“I would love to see a national strike.”

Houston teachers speak out on their wildcat sickout strike

The one-day wildcat sickout strike launched by teachers in the Houston Independent School District (HISD) last Thursday had more participants than initially reported, with a conservative estimate putting the number who participated at 150-200, according to Houston teachers who spoke with the World Socialist Web Site. It has also been revealed that the strike was not limited to HISD, with teachers in at least two other districts taking part in the sickout.

The sickout was spread by word-of-mouth, and HISD has refused to release the number of sickout absences, no doubt concerned about sparking further strikes. HISD is the largest school district in the largest city in Texas, serving over 200,000 children. Houston ranks as the fourth largest city in the United States and is controlled by the Democratic Party, which alongside Trump and the Republicans is pursuing the same policy of reopening schools across the US.

At a press conference last week to initiate the reopening of Houston schools, five Democrats from the local, state and federal levels sanctioned the homicidal school reopenings, which coincide with a massive uptick of the COVID-19 pandemic across the country. At the presidential debate last week, Joe Biden made clear that he would implement the same policies as Trump of reopening schools and the broader economy, claiming this could be done “safely” with some additional funding.

Kindergarten teacher at Southside Independent School District in San Antonio, Texas on August 13, 2020. (AP Photo/Eric Gay)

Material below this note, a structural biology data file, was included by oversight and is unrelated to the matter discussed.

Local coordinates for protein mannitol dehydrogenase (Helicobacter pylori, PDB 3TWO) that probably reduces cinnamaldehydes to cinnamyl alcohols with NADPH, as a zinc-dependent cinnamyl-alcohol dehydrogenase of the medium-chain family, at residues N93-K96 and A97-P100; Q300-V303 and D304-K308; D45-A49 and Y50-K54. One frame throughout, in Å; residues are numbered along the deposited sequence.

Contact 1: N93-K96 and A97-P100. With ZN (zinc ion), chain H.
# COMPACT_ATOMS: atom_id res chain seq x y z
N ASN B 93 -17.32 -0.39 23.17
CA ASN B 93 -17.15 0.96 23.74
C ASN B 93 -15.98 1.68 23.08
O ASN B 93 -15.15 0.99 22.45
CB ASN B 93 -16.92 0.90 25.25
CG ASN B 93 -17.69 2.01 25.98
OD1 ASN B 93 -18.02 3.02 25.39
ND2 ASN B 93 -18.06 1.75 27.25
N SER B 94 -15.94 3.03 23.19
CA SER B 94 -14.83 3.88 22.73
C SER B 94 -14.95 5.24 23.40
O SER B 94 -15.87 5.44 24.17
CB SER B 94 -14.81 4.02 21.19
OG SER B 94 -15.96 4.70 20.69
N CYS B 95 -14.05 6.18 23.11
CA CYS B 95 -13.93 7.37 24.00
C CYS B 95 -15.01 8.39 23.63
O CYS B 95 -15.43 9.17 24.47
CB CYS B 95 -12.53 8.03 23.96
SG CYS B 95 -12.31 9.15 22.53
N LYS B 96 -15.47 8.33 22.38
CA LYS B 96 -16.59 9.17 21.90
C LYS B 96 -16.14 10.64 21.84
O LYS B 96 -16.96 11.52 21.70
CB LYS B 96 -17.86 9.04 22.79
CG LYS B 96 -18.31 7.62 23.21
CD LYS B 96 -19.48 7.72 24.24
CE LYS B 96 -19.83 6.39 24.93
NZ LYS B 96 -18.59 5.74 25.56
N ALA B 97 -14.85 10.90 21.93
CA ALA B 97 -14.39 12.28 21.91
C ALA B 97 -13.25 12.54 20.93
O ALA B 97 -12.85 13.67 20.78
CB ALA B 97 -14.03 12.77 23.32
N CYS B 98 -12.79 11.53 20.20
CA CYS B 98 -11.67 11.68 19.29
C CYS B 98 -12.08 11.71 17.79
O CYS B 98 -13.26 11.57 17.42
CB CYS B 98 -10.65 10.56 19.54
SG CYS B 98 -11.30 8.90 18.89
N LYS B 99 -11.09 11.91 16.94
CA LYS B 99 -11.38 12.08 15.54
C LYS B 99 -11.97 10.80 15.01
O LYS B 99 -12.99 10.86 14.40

The list of schools where sickouts took place last Thursday is extensive, encompassing at least 45 schools in three districts at all levels of education, according to reports from organizers. In Houston ISD, at least 41 schools had teachers participating, while teachers from two schools each in Aldine ISD and Cy Fair ISD took part in the sickout.

The reopening of Houston schools has relied on a combination of economic pressure, blackmail, lies and dirty tricks directed against teachers and parents. Parents have faced the reduction and elimination of unemployment benefits, and most do not have the ability to work remotely. Parents and teachers have also been given misleading reports from HISD and the local media that downplay the threat of the pandemic in schools, with cheery proclamations of all the “safety” measures supposedly taken by the district, whose mantra for reopening is “Reconnect safely, return strong.”

In interviews with the World Socialist Web Site, teachers denounced the return to in-person instruction and spoke in favor of building independent rank-and-file safety committees to halt in-person instruction. Notably, teachers expressed support for socialism, representing a broader trend in the working class moving further to the left as the pandemic deepens.

Given the reactionary state laws that exist in Texas which prohibit striking, all teachers quoted in this article used pseudonyms to protect their privacy and prevent retaliation. We urge all educators in Houston and across Texas who wish to speak out on your conditions and organize the immense opposition to school reopenings to send us your contact information and join the Texas Educators Rank-and-File Safety Committee.

Brenda, a Houston teacher who took part in the sickout, spoke in favor of shutting down in-person schooling and the call for a nationwide strike issued by the Educators Rank-and-File Safety Committee. Brenda is also a member of the Houston Federation of Teachers, and criticized the silence and complicity of the teachers unions, who have said nothing publicly about the sickout.

Brenda commented, “I would love to see a national strike. Even with the demands I saw from local organizers of the sickout, I personally thought they should be further. I think a lot of our union leadership have closed-door meetings with superintendents. I think a lot of this is dictated by politics.

“I’d like to see Texas and the country not have in-person schooling. We were literally forced to go back to work. If we didn’t go, we would be written up for failure to report. Even teachers with autoimmune diseases and cancer were forced to go back. I have heard administrators and the media say that we need to go back. I’m not a nurse, I’m not a doctor, I’m not a health care expert. We are not trained for this. There’s this idea that we are essential workers, but I am not trained for this.”